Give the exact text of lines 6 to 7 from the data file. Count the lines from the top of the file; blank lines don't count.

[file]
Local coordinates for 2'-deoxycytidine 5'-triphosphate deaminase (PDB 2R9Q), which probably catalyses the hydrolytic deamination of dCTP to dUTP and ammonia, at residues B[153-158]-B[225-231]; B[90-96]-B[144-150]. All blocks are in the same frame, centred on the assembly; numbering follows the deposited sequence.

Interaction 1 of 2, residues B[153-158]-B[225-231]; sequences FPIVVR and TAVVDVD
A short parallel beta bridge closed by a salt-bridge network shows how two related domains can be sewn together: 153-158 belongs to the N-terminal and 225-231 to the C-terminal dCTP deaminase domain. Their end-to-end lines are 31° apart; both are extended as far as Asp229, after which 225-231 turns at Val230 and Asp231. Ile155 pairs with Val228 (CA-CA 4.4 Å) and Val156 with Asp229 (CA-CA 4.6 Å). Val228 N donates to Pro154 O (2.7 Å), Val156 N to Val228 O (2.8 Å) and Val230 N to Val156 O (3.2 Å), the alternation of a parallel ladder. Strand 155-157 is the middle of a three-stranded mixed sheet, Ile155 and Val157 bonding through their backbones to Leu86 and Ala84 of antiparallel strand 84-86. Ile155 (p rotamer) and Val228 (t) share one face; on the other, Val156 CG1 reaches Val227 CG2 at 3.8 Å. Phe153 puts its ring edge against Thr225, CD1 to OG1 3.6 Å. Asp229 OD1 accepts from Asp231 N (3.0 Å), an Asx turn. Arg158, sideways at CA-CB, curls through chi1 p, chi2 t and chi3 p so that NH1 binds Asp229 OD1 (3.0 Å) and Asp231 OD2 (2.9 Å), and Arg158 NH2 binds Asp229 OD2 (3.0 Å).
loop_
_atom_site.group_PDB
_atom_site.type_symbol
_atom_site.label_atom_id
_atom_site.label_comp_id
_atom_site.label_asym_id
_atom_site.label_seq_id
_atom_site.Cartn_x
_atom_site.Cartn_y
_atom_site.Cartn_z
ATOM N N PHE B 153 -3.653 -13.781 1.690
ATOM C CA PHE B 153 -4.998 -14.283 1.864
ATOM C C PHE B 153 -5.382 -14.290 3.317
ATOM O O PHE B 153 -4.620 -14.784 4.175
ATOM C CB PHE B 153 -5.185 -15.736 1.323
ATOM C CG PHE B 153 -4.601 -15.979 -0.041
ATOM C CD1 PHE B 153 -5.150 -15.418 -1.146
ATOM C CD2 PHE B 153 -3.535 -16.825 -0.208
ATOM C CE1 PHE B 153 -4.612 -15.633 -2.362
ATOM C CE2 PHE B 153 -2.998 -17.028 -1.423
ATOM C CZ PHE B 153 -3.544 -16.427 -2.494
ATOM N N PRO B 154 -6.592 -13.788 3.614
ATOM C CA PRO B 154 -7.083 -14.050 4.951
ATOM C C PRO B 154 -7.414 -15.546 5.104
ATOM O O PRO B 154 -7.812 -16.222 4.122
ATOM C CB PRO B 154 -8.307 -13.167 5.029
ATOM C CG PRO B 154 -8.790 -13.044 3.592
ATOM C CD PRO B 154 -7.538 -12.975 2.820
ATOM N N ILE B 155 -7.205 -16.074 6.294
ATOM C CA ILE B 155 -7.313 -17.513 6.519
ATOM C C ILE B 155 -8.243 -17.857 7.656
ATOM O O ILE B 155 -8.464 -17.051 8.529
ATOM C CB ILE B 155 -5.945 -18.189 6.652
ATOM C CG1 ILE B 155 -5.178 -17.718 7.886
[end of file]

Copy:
_atom_site.type_symbol
_atom_site.label_atom_id